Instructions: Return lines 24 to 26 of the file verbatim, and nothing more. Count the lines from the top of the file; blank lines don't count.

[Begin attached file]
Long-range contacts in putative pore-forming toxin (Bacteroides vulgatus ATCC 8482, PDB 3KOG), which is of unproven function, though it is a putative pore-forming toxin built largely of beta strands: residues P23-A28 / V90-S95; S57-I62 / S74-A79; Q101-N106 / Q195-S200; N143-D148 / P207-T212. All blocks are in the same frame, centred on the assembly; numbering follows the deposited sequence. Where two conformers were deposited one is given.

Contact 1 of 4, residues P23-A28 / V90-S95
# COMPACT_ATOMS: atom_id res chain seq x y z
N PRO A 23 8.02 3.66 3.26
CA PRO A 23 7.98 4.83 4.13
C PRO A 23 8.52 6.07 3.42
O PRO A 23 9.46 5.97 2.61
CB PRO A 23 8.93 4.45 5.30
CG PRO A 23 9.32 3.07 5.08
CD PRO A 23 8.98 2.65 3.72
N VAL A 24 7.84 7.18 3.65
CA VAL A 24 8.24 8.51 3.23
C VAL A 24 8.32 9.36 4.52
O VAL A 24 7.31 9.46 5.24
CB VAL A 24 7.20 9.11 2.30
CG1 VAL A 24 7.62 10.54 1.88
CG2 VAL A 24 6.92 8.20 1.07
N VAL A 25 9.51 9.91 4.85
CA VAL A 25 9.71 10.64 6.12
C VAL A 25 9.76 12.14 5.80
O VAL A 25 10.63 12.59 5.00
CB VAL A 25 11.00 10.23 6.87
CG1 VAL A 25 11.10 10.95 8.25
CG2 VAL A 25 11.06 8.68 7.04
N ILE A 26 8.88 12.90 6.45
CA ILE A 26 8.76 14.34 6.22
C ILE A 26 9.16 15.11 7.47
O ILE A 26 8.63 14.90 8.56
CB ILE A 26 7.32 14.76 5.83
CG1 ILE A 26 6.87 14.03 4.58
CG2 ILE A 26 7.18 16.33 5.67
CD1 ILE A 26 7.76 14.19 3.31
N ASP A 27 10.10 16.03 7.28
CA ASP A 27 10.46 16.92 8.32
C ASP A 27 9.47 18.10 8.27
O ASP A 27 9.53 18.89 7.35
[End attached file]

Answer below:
CG2 VAL A 25 11.06 8.68 7.04
N ILE A 26 8.88 12.90 6.45
CA ILE A 26 8.76 14.34 6.22